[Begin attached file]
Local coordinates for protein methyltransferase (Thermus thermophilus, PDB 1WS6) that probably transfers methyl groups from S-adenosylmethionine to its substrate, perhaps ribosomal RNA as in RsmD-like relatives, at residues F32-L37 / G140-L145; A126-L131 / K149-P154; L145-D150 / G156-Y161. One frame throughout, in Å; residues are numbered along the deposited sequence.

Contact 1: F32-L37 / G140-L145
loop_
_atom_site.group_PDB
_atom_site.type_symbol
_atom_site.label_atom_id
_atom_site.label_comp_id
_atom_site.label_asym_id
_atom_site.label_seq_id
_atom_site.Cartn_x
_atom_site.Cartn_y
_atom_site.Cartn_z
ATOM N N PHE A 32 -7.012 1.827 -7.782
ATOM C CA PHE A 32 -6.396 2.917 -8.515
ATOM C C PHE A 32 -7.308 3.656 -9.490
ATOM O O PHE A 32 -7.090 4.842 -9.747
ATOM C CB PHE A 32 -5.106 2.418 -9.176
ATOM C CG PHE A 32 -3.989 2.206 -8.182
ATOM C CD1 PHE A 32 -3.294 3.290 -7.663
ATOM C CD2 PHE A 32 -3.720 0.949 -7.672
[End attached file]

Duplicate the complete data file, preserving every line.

Local coordinates for protein methyltransferase (Thermus thermophilus, PDB 1WS6) that probably transfers methyl groups from S-adenosylmethionine to its substrate, perhaps ribosomal RNA as in RsmD-like relatives, at residues F32-L37 / G140-L145; A126-L131 / K149-P154; L145-D150 / G156-Y161. One frame throughout, in Å; residues are numbered along the deposited sequence.

Contact 1: F32-L37 / G140-L145
loop_
_atom_site.group_PDB
_atom_site.type_symbol
_atom_site.label_atom_id
_atom_site.label_comp_id
_atom_site.label_asym_id
_atom_site.label_seq_id
_atom_site.Cartn_x
_atom_site.Cartn_y
_atom_site.Cartn_z
ATOM N N PHE A 32 -7.012 1.827 -7.782
ATOM C CA PHE A 32 -6.396 2.917 -8.515
ATOM C C PHE A 32 -7.308 3.656 -9.490
ATOM O O PHE A 32 -7.090 4.842 -9.747
ATOM C CB PHE A 32 -5.106 2.418 -9.176
ATOM C CG PHE A 32 -3.989 2.206 -8.182
ATOM C CD1 PHE A 32 -3.294 3.290 -7.663
ATOM C CD2 PHE A 32 -3.720 0.949 -7.672